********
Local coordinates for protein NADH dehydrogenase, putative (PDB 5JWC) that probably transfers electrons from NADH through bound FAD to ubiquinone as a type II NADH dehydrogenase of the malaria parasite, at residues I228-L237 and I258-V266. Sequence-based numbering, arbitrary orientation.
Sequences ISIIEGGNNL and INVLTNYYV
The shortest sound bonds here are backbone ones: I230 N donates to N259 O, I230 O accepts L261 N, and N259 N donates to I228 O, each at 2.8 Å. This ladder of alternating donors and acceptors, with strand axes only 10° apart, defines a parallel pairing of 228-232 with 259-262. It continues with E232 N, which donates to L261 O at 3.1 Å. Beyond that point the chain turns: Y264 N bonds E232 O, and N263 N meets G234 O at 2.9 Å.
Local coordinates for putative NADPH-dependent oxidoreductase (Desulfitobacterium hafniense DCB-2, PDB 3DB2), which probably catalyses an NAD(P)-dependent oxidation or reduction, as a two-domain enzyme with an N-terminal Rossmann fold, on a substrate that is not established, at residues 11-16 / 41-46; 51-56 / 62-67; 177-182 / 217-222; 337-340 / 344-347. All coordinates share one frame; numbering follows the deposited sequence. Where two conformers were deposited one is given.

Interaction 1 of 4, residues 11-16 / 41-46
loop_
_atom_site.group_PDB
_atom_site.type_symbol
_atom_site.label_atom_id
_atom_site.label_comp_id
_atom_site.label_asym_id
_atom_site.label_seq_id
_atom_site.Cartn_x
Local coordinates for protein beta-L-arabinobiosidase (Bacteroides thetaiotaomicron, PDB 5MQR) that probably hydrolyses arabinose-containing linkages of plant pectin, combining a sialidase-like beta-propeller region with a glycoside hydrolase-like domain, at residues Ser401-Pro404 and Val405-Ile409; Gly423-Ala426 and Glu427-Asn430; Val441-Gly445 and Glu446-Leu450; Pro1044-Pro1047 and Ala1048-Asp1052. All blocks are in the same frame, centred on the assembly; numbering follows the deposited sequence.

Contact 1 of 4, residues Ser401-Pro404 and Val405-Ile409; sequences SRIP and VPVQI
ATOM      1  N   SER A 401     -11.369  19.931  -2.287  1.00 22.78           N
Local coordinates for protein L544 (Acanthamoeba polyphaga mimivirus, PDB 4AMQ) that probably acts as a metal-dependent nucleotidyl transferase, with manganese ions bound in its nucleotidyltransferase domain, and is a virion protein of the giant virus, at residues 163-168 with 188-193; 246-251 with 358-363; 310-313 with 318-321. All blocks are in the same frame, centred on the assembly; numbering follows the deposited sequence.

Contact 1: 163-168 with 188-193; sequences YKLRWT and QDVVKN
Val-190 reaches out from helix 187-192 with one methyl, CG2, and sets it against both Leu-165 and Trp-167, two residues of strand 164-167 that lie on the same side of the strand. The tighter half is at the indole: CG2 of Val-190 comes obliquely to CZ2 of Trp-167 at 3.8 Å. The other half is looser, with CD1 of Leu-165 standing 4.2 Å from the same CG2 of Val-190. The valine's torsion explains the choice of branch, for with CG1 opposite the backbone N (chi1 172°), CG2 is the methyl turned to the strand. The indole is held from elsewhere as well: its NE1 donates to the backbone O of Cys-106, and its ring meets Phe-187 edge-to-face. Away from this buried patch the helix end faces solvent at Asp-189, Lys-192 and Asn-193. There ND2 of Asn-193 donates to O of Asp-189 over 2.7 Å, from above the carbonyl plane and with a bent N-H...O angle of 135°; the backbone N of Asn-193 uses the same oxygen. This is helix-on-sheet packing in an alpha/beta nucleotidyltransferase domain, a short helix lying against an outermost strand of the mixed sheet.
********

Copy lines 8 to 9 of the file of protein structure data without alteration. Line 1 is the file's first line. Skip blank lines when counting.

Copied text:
_atom_site.type_symbol
_atom_site.label_atom_id